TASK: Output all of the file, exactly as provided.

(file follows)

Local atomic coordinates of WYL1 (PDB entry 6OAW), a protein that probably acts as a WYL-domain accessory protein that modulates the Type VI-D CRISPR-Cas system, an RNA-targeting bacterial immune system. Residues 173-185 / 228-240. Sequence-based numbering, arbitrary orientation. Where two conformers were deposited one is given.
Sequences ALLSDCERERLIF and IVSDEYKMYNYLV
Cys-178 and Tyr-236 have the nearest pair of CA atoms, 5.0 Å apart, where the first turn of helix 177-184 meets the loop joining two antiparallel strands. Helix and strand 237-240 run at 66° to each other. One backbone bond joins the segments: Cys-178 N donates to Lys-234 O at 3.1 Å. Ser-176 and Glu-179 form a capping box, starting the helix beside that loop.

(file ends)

Local atomic coordinates of WYL1 (PDB entry 6OAW), a protein that probably acts as a WYL-domain accessory protein that modulates the Type VI-D CRISPR-Cas system, an RNA-targeting bacterial immune system. Residues 173-185 / 228-240. Sequence-based numbering, arbitrary orientation. Where two conformers were deposited one is given.
Sequences ALLSDCERERLIF and IVSDEYKMYNYLV
Cys-178 and Tyr-236 have the nearest pair of CA atoms, 5.0 Å apart, where the first turn of helix 177-184 meets the loop joining two antiparallel strands. Helix and strand 237-240 run at 66° to each other. One backbone bond joins the segments: Cys-178 N donates to Lys-234 O at 3.1 Å. Ser-176 and Glu-179 form a capping box, starting the helix beside that loop.